Python Posts

128 posts tagged with python

The Django code in this post comes from the official Django tutorial.

I've tried not to be disingenuous with the comparison, and I'm only going to compare like with like, so I can show code from both frameworks and let you draw your own conclusions. I'll cover the areas where they differ in another post.

Both Moya and Django use models to map databases on to familiar data structures. In the case of Moya, the mapping is done with SQLAlchemy. Django uses its own ORM.

Here's the models.py from the Django tutorial and a Moya version: continue reading…

One of my goals for inthing.io was to make posting events realtime, in that events appear without a page refresh, and within a fraction of a second. And that largely seems to work.

Here's a quick screencast that shows it working:

I'll post about how it works in detail at some point, but the general gist is that there is a Tornado websocket server that inthing uses to broadcast information about updates. That server may be worth open-sourcing if there is enough interest. It could be useful for other projects, and its entirely independent.

There a few options, but I'm going to suggest using the inthing Python module.

First install inthing with PIP. You'll probably know if you need to use sudo or not:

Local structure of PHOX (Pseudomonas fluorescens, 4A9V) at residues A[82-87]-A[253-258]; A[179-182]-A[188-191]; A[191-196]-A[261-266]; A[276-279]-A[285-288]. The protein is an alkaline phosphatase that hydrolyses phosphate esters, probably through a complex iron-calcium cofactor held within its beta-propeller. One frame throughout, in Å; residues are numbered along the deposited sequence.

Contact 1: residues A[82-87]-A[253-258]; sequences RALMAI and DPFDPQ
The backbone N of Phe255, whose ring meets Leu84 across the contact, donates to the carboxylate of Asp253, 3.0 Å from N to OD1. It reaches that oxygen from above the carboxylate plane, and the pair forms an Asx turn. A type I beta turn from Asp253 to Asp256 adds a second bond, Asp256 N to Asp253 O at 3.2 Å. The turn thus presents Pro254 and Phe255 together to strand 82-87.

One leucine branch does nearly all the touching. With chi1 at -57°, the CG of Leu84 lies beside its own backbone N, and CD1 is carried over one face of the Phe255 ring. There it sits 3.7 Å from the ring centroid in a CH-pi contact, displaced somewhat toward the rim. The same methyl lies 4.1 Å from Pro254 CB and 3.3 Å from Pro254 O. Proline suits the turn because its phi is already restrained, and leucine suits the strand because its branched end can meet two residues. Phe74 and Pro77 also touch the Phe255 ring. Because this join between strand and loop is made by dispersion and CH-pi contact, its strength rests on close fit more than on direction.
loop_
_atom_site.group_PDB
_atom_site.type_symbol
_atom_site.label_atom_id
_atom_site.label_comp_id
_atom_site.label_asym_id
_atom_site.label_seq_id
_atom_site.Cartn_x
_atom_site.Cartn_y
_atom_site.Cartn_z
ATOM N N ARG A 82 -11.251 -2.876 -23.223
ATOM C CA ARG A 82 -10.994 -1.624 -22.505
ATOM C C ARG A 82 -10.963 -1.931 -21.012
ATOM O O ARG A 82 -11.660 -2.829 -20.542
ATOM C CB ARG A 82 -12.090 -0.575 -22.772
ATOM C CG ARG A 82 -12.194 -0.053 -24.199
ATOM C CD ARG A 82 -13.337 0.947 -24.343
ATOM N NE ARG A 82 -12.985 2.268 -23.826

Now fire up Python, and enter the following (copy and paste each line after the >>> prompt):

So far so good. We now have a Stream object called stream, with a corresponding live page on the web. We'll have a look at that later, but lets first do something interesting with it. Enter the following function (copy and paste all the text after the >>>):

If that pasted correctly, we should have a function that generates the Mandlebrot set in ASCII. Add it to the stream with the following:

Finally, to get the URL of the stream, do this:

If you visit that URL, you should see the Mandlebrot set you just generated. continue reading…

I'm happy to announce release 0.6.0 of Moya.

Moya is a web-application platform written in Python. In that respect it is a lot like other Python frameworks such as Django, Pyramid, Flask, Bottle etc. Moya has versatile URL routing, a fast template language, an ORM, a forms library, i18n support, image processing, and a variety of other tools to build a modern web app. Where Moya differs from other Python frameworks in that Python is not required to make use of these features. continue reading…

Raspberry Pis are useful little computers. I own several, since I work with them in my day job, and I thought it was about time I put one to use.

I also happen to keep tropical insects. Specifically, beetles. These are not your garden variety beetles, unless you happen to live in a rain forest. The ones I have at the moment are elephant beetles which come from Central and South America. Here's a photo:

Male elephant beetle. Banana for scale.

These insects are mostly nocturnal. During the day they tend to burrow under their bedding material (moss), or hang out on a branch. But during the night, they can be quite active. I know this because in the morning they have re-arranged the branches in their tank. continue reading…

A quick way to get Moya Techblog up and running (or just to test it) is to deploy it with Heroku.

If you click the following button, it will deploy Techblog on a public server: